I know I’ve probably let you all down, my dearest readers, as I’ve fallen slightly off my once-a-week goal of writing blog posts. The reality is that I have three midterms this week and, as much as I love exploring new cities, this is still school!
Last weekend, we went on an IES Abroad field trip to Toledo, a city about an hour from Madrid that is known for having a strong history of three major religions, Christianity, Islam, and Judaism, coexisting peacefully. While we don’t have an applicable word in English, the Spanish term for this peaceful coexistence and coinhabitance is called convivencia. As explained by my Art and Architecture professor, it’s more than just the three cultures living in the same place peacefully.
In Toledo, we were able to see quite a number of historical buildings with IES Abroad before wandering around the city ourselves. After a quick walk around one of the main squares and through tiny, winding streets, we headed over to the Catedrál de Toledo, or Cathedral of Toledo for a peek inside. It’s known for incorporating light into its structure and making it possible to light up what might otherwise be dark corners of a cathedral.
Exterior of the Catedrál de Toledo.
It was constructed in a gothic style and is often known as the pinnacle of all gothic cathedrals in Spain.
Nave of the Catedrál de Toledo.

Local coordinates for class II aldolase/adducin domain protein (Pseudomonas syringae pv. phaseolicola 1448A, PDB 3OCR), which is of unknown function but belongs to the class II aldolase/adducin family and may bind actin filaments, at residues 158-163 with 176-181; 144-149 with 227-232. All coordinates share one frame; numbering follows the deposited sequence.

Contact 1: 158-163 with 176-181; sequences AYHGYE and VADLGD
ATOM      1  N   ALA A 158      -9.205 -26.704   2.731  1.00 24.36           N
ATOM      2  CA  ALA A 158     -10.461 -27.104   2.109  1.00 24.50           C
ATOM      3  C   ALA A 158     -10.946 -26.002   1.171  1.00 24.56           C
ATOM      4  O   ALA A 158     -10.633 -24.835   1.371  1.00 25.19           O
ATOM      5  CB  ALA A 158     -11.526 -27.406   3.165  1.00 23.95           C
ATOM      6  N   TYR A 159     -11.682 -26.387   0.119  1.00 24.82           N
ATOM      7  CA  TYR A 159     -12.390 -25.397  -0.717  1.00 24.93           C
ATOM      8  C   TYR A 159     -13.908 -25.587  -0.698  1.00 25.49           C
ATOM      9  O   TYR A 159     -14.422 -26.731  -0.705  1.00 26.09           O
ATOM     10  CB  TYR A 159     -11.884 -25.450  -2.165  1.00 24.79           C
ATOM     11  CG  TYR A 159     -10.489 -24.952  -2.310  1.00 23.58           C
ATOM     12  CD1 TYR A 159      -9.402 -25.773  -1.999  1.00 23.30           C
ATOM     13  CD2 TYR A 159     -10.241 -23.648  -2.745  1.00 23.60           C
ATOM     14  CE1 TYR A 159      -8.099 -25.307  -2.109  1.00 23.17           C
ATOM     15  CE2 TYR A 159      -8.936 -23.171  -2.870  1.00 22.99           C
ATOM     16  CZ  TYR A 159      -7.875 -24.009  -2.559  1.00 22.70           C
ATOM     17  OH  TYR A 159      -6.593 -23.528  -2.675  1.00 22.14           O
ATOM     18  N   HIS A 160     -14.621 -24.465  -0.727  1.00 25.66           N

It was truly beautiful to see much natural light was able to filter into the church and light it up by day. One of the most beautiful aspects of the church, in my opinion, was a skylight cut into the ceiling in the ambulatory that illuminated the artwork surrounding it.
Skylight with certain art illuminated and other art shadowed.
We followed the visit to the cathedral with a few other notable visits – one to the beautiful Synagogue of El Transito, a Jewish synagogue built by Muslim workers (hence the Islam-influenced artwork) that has changed hands between religions over the year. We then headed over to El Monasterio de San Juan de los Reyes, a beautiful, peaceful monastery also intricately decorated with some fascinating arches that any art history professor would love to analyze.
Here I am at the Monasterio de San Juan de los Reyes.
My Art and Architecture class had discussed the Mezquita del Cristo de la Luz in class, so I headed over a bit later with a few friends to see the mosque built in 999 and how it had held up over time. The mosque itself is TINY – it has nine very small vaults each decorated differently in patterns of three and nine (a play on the year it was built) and was later on expanded by Christians into a church. Now, it’s a museum, but holds the same architecture as it used to, as well as its location next to the old city wall of Toledo.
Exterior of La Mezquita del Cristo de la Luz.
While the mosque itself seemed ridiculously small, especially for having an entrance fee, we had some great views of parts of Toledo from the gardens behind the mosque. Someone pointed out an old hospital outside the city walls and when we asked why it was so far from the heart of the city, we learned that many years ago, when people were seriously ill, they were specifically taken to a hospital outside the city walls. Everyone lived in such close proximity within the walls that the only way to avoid spreading severely contagious diseases was to quarantine patients outside the city walls!
Our view from the gardens behind the mosque.
For now, I’ll go continue to study for my midterms, but I hope to get another post up by sometime next week about my upcoming trip to Lyon! Then I’m off to Budapest, Prague, and Copenhagen again with my family for Semana Santa,my spring break. Look out for more posts and lots and lots of photos!